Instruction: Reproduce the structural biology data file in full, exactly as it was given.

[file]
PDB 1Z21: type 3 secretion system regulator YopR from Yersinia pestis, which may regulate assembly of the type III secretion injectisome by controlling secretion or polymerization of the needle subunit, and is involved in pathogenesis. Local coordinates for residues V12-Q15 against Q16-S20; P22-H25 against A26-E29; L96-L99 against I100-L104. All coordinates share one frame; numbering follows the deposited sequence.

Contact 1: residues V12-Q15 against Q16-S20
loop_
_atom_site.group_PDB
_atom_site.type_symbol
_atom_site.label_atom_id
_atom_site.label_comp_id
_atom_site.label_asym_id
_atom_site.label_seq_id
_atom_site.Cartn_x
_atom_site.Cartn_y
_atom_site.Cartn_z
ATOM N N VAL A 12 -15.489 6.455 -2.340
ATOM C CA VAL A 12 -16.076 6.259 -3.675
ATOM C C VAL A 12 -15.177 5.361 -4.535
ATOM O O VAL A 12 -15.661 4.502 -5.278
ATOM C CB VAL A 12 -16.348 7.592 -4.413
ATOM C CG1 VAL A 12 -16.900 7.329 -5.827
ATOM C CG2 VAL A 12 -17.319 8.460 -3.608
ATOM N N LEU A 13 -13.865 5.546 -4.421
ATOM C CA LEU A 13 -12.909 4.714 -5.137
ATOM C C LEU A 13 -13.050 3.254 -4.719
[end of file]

PDB 1Z21: type 3 secretion system regulator YopR from Yersinia pestis, which may regulate assembly of the type III secretion injectisome by controlling secretion or polymerization of the needle subunit, and is involved in pathogenesis. Local coordinates for residues V12-Q15 against Q16-S20; P22-H25 against A26-E29; L96-L99 against I100-L104. All coordinates share one frame; numbering follows the deposited sequence.

Contact 1: residues V12-Q15 against Q16-S20
loop_
_atom_site.group_PDB
_atom_site.type_symbol
_atom_site.label_atom_id
_atom_site.label_comp_id
_atom_site.label_asym_id
_atom_site.label_seq_id
_atom_site.Cartn_x
_atom_site.Cartn_y
_atom_site.Cartn_z
ATOM N N VAL A 12 -15.489 6.455 -2.340
ATOM C CA VAL A 12 -16.076 6.259 -3.675
ATOM C C VAL A 12 -15.177 5.361 -4.535
ATOM O O VAL A 12 -15.661 4.502 -5.278
ATOM C CB VAL A 12 -16.348 7.592 -4.413
ATOM C CG1 VAL A 12 -16.900 7.329 -5.827
ATOM C CG2 VAL A 12 -17.319 8.460 -3.608
ATOM N N LEU A 13 -13.865 5.546 -4.421
ATOM C CA LEU A 13 -12.909 4.714 -5.137
ATOM C C LEU A 13 -13.050 3.254 -4.719